Mod Design: Vintage Postcards of Expo 67

Forest Pavilion

Canada Forestry and Paper Pavilion

With the Rio Summer Olympics being just around the corner this prompted me to ponder the differences between the Olympics and the World Fairs.  While both are cultural showcases that bring together people of many nations to good-naturedly preen about their countries, World Fairs seem more ad hoc than the more structured, media spectacle of the Olympics.

Coinciding with Canada’s centennial in 1967, Montreal hosted what is considered to be one of the most successful World Fairs, which was the first to adopt the “Expo” moniker by which all subsequent World’s Fairs have been named.  As attested by these postcards, the various national pavilions at Expo 67 served as grand displays for then cutting-edge, very “mod” design and innovation.

Canadian Cities in 1950s Watercolors

Edmonton

For Canada Day weekend, this post features images that span the geography of this vast country.  Around 1953, in a grand display of national pride, the Montreal-based alcohol and beverage giant Seagram Company commissioned over a dozen Canadian artists (including several among the famed Group of Seven) to create a series of  watercolors of major Canadian cities. The paintings were subsequently the focus of a world tour organized by Seagram to showcase Canada and its urban landscapes.

While recently rummaging through an antique shop I came across a small booklet, dating to 1953, in which these paintings were reproduced and for which this post shows a sampling of the now somewhat faded images.  While many of the provincial capitals are depicted, I find the inclusion of several less prominent cities (including Fort William, Hamilton, Sarnia, Shawinigan Falls and Trois Rivieres) to be fascinating.

St. John's

Calgary

Shawinigan Falls

Charlottetown

Halifax

Montreal

Regina

Quebec City

Saint John

Hamilton

Vancouver

Toronto

Winnipeg

Windsor

“Leave a Trail . . .”

Farm Outside Quebec City

Farm Overlooking the St. Lawrence River and the Laurentians, Ile d’Orleans, Quebec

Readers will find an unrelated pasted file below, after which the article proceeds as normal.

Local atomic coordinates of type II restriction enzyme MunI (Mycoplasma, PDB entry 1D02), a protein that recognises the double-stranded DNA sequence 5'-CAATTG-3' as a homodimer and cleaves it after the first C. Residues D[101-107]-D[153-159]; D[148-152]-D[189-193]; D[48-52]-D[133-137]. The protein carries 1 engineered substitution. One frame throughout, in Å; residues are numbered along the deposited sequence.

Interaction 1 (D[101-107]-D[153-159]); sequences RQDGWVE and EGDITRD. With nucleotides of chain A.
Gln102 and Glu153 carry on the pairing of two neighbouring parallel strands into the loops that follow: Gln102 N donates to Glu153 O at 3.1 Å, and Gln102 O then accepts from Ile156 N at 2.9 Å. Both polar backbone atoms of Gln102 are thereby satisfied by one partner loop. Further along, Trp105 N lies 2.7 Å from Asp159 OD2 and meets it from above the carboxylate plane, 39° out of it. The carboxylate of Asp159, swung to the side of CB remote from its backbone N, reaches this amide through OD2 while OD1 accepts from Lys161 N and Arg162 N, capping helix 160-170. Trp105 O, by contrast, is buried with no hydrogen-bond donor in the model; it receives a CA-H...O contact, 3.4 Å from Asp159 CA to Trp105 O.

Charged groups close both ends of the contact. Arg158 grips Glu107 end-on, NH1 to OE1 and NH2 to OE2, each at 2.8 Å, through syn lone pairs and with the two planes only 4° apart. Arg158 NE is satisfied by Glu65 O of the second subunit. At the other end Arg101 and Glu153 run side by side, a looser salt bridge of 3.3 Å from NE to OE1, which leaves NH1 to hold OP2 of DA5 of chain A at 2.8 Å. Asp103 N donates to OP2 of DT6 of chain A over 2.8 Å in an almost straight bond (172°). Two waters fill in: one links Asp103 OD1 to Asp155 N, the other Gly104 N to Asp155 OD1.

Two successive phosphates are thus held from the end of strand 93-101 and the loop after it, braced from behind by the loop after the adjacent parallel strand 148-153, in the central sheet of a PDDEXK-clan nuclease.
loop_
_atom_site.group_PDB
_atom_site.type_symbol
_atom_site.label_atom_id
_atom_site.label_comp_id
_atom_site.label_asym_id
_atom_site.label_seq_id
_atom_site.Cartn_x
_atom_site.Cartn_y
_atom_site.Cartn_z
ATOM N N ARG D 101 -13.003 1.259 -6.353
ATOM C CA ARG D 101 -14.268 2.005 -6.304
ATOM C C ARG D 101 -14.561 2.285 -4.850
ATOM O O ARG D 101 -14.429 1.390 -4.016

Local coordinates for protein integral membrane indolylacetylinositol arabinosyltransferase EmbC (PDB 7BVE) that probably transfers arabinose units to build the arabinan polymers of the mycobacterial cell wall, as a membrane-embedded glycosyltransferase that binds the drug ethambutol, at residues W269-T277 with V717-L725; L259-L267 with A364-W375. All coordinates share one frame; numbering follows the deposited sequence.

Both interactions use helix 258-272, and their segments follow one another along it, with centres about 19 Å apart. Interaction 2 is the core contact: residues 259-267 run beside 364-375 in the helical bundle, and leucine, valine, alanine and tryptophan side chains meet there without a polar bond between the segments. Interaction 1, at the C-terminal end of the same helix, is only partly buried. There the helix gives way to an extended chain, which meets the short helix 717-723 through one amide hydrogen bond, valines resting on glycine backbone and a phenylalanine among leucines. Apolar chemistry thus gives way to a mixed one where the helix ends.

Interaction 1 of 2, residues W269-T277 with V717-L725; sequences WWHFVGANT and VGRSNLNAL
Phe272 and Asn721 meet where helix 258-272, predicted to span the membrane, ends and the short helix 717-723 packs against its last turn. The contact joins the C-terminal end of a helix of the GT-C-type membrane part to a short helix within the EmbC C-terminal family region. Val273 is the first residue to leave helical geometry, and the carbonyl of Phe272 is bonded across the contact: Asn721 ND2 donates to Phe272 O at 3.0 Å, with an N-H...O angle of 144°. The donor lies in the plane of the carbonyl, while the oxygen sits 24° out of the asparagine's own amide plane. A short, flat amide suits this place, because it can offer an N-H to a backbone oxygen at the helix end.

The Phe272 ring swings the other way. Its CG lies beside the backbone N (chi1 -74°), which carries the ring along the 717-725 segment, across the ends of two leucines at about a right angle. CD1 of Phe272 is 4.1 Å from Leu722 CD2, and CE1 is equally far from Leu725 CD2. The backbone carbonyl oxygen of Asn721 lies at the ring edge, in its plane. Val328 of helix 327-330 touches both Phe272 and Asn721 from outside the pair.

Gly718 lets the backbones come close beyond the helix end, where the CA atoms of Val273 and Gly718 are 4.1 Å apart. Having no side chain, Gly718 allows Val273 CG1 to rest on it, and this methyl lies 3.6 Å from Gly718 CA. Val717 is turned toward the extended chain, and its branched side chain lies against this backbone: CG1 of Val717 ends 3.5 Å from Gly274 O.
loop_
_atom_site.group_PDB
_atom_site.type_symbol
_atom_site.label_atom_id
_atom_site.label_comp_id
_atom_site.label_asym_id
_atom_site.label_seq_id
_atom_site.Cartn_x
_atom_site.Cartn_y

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“Do not go where the path may lead, go instead where there is no path and leave a trail.”

                                          ~ Ralph Waldo Emerson

Quebec Charm in Vintage Postcards

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Jacques Cartier Market, Montreal, Early 1900s

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Similar Posts on O’Canada:

• Bridges As Depicted in Vintage Postcards

• “Having a swell time . . .”: Vintage Hospital Postcards

• The Great Canadian Outdoors: Vintage Rockies Postcards

• Ever-Bustling 20th Century Toronto

• Vintage Quebec:  Ox Carts, Dog Carts and Sleighs

Wintery Inspiration

A. Philbert -- The Dream Country

“The Dream Country” by Andre Philbert

It’s definitely heavy coat and neck scarf weather around here, as it is in many places this time of year, so thoughts of winter cold are unavoidable.  This painting, “The Dream Country,” by Montreal artist, Andre Philbert, with its overwhelming shades of blue and houses set with jaunty rooflines perfectly captures the quiet chill of this time of year. More of Philbert’s deep-blue winter landscapes can be seen at the site for Toronto’s Liss Gallery.

“Having a swell time . . .”: Vintage Hospital Postcards

zGeneral-Hospital-Montreal

Postmarked 1913.  A cozy looking place.

Hospitals seem a peculiar and dreary subject for postcards.  But back in the day — before routine outpatient procedures and hospitals speedily freeing up beds — time in hospital (as patient or visitor) regularly spanned several days or longer, so penning a brief note to update absent friends or loved ones was probably not so odd.  And what better way to do it than with one of the colored cards conveniently available at the hospital!

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 Postmarked 1945. The note starts out: “Having a swell time.”  Love those roadsters!

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zOntario-Hospital

About 1948.  Yikes — looks more like a prison!

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zRoyal-Victoria-Hospital

About 1910.  Regal digs.  Notice horse and buggy to bottom left.

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zToronto-General-Hospital

 Postmarked 1935.  Street car or bus passing by.

Magical Winterscapes by Group of Seven

A.J. Casson -- Rooftops

A. J. Casson, Rooftops

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As the chill of wintry winds, snow and ice continues, a compilation of Canadian winterscapes by the Group of Seven artists seems in order.  As always, the scenery by these talented artists is captivating!  (Click on image to enlarge)

Similar posts on O’Canada:

→  The Group of Seven’s Landscape Explosion

→  The Very Vital Canadian Group of Painters

Bridges As Depicted on Vintage Postcards

High-Level-Bridge,-Edmonton

 Steam train crossing as onlookers leisurely enjoy the vista.  Postmarked 1921. 

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Even with sophisticated modern equipment, bridges are marvels of engineering skill.  Bridges from earlier periods, such as the array of Canadian ones featured on these vintage postcards, built without the benefit of such conveniences and often at the cost of many lives and injuries, are that much more impressive!

Heading into Canada from Detroit.  About 1940s, when cars featured many curves.